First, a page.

Themes and Meanings

(Comprehensive Guide to Short Stories, Critical Edition)

Fyodor Dostoevski was essentially a religious writer interested in spiritual and moral questions. Throughout his career he attempted to portray moral beauty in all of its perfection. Two of his major protagonists, Prince Myshkin in Idiot (1868; The Idiot, 1887) and Alyosha in Bratya Karamazovy (1879-1880; The Brothers Karamazov, 1912), have Christlike qualities. They represent Dostoevski’s attempt to portray a near-perfect, moral, compassionate human being. In contrast, the characters portrayed by Dostoevski in “Bobok” represent vice, debauchery, and pettiness. They engage in fraud, gambling, and theft. This portrait of the life of the dead reflects everything that is corrupt in an immoral, imperfect world. Dostoevski portrays moral corruption with the hope of awakening the reader’s spiritual consciousness. He does this by means of a most unlikely vehicle—namely, the allegedly insane narrator, Ivan, who retains a sense of moral right and outrage. Ivan’s first reaction to the graveyard and corpses is disgust at the smell of the decayed bodies. It becomes apparent, however, that the stench that overwhelms him is as much moral as physical. He is dismayed by the incongruity of true grief and feigned grief mixed with considerable ribaldry; such frivolity seems profoundly out of place in a cemetery. He is equally outraged to find one of the tombstones desecrated by a sandwich that someone has left on the tombstone. He throws...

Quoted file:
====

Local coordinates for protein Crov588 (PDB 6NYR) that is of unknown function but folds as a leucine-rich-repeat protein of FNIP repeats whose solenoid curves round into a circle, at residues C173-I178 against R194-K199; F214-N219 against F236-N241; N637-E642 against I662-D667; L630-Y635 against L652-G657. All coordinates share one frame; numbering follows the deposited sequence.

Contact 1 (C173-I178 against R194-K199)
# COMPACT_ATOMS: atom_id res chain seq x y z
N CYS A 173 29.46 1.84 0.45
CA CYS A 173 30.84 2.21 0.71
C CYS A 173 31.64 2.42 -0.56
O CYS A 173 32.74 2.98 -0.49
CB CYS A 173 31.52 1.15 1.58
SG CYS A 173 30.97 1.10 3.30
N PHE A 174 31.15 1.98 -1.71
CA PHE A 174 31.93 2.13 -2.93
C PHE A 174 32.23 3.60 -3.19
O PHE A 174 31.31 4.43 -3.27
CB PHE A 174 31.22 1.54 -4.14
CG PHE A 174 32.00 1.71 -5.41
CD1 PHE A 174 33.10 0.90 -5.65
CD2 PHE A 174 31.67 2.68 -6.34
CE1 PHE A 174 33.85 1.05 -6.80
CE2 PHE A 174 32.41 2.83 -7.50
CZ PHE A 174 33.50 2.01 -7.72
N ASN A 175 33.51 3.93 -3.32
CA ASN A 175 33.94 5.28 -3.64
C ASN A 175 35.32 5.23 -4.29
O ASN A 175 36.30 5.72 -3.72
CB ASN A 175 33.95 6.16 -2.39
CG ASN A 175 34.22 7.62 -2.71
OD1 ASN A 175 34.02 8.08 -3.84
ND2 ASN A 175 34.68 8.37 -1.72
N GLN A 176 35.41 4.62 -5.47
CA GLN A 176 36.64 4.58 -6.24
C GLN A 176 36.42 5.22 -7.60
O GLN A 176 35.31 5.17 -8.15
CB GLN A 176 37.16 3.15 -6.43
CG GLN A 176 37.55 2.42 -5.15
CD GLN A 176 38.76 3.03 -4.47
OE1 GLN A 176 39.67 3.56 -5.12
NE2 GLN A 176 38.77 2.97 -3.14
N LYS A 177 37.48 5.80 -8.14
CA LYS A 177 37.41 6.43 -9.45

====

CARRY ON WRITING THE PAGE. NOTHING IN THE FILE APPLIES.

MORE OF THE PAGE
(The entire section is 421 words.)